Thursday, January 20, 2011

White Coats

After the (greatly appreciated!) multiple responses to my last entry on the "Doctor" title, I thought I'd expand the conversation to include another of those doctor identifiers: the white coat.

In my time in the medical world, I have seen a wide variety of attitudes from my medical colleagues regarding the white coat.  Some appreciate the pockets.  Some worry that it may be off-putting to patients, especially disadvantaged ones.  Some feel that it's an important symbol of the doctor-patient boundary.  Some don't like having their style cramped by white polyester. 

We physicians might make assumptions about what patients want us to look like, but what does the evidence say?

A cross-sectional survey in Tennessee a few years ago found that patients prefer family physicians who wear white coats (1).  Another study in a South Carolina internal medicine office found that patients "overwhelmingly" preferred physicians in white coats (2).  A Northeast Ohio OB residency found similarly; patients preferred a white coat and professional dress to scrubs (3).  A quick PubMed search pulls up the same theme over and over: the patients studied have more trust in, and comfort with, physicians who wear white coats. 

We can misuse boundaries and labels, and they can chafe at times.  But the chaos of a totally boundary-less world is equally unappealing.  Patients already struggle at times to identify what role each of the people they interact with play.  In our hospital, the nursing students wear long white coats while physicians often favor fuzzy half-zip sweatshirts over their scrubs. 

Some may argue that the above studies are not generalizable to the populations they care for.  Others may describe their excellent patient relationships despite abolishing the white coat long ago.  I'm certainly not discounting any of those thoughts; actually, I was quite surprised that my literature findings were so one-sided.  I have to wonder if these studies are demonstrating our patients' desire to clearly identify who we are and, by extension, what we have pledged regarding our duty to them.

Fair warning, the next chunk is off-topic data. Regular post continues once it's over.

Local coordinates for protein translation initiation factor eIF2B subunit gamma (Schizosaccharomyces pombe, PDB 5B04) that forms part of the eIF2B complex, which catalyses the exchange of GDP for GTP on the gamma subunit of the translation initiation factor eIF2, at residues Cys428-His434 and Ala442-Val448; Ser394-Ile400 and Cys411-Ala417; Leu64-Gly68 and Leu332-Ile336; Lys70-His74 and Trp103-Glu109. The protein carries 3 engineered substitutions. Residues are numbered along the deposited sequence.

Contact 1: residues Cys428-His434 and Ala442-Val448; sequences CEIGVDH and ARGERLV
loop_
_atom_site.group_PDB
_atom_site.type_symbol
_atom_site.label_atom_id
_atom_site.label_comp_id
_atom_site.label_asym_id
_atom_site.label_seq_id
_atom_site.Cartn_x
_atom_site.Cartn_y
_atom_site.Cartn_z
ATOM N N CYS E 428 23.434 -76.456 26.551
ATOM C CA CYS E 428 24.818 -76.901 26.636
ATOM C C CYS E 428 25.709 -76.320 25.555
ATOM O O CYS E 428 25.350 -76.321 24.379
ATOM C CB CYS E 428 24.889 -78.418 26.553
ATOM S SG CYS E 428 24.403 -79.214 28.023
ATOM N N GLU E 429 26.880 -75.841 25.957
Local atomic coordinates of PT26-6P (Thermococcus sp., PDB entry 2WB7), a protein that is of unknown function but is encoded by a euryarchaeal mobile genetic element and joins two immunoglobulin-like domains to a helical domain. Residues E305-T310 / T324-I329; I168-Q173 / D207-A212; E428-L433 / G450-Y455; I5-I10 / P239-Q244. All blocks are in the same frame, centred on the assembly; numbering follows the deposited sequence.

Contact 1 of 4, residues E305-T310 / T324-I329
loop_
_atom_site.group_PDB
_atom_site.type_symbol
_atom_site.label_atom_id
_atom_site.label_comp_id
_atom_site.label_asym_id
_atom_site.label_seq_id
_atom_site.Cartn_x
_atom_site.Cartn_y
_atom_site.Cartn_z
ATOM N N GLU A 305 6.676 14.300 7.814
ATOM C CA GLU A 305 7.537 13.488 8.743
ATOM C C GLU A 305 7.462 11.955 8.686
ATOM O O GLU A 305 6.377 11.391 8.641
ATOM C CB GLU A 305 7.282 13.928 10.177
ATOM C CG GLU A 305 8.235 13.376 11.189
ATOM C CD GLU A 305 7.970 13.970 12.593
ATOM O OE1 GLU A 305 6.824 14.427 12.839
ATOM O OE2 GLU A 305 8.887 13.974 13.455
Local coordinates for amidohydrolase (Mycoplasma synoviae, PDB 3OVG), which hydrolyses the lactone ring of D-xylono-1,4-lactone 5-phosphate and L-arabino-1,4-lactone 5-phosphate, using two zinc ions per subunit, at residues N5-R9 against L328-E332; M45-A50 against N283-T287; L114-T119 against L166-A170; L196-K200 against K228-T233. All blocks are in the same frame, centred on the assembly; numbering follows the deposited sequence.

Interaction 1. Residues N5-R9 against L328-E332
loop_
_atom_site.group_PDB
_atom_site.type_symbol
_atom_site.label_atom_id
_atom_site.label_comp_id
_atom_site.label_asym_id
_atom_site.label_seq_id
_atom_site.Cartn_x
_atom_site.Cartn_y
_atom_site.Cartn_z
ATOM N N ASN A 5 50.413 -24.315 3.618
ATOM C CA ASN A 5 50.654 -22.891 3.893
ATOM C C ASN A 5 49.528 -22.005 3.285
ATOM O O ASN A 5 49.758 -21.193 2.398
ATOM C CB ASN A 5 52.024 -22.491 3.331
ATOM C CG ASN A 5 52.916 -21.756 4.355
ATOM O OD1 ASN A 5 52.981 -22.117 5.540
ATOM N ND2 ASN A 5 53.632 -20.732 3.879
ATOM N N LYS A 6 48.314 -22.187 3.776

Fuzzy half-zip, I'll see you after work.

(1) Keenum AJ, Wallace LS, Stevens AR. Patients' attitudes regarding physical characteristics of family practice physicians. Southern Med J 2003; 96:1190-94.
(2) Rehman SU et al.  What to wear today? Effect of doctor's attire on the trust and confidence of patients.  Am J Med.  2005 Nov;118(11):1279-86.
(3) Cha A et al.  Resident physician attire: does it make a difference to our patients? Am J Obstet Gynecol.  2004 May;190(5):1484-8.



  2. Interesting topic, thanks for raising this issue.

    From my perspective, the most important factor to consider in the decision of what one wears to a patient encounter should be based on infection prevention.

    [I really don't care for the idea of scrubs being worn outside of their intended setting; nor do I care for a tie that I suspect has hung over many sick faces.]

    I'm not sure that white coats signal much these days. (most of the medical attire I see in my travels looks like everyone comes to work in pyjamas and running shoes).

    That said, it is nice to know what roles people are taking. I appreciate when anyone involved in my care makes a point to tell me who they are and why they are interacting with me.

  3. I believe White coats go a great way in convincing patients about the doctors professionalism.
    Scrubs for residency and all, but a practicing physician is better off with a white coat.

    Personally, when I graduated from scrubs and I was tottering around like a toddler learning to walk (i.e when i started seeing patients individually in the OPD),the White coat offered great support and confidence of sorts.

  4. Jen,
    You raise a topic my students have asked me about, and which I've considered a lot as a practicing physician and, more recently, as a patient.

    I think the white coat helps patients have confidence in a doctor. It's a sign of doctors' professionalism. But of course it needs be clean, and it shouldn't be worn for purposes of intimidation.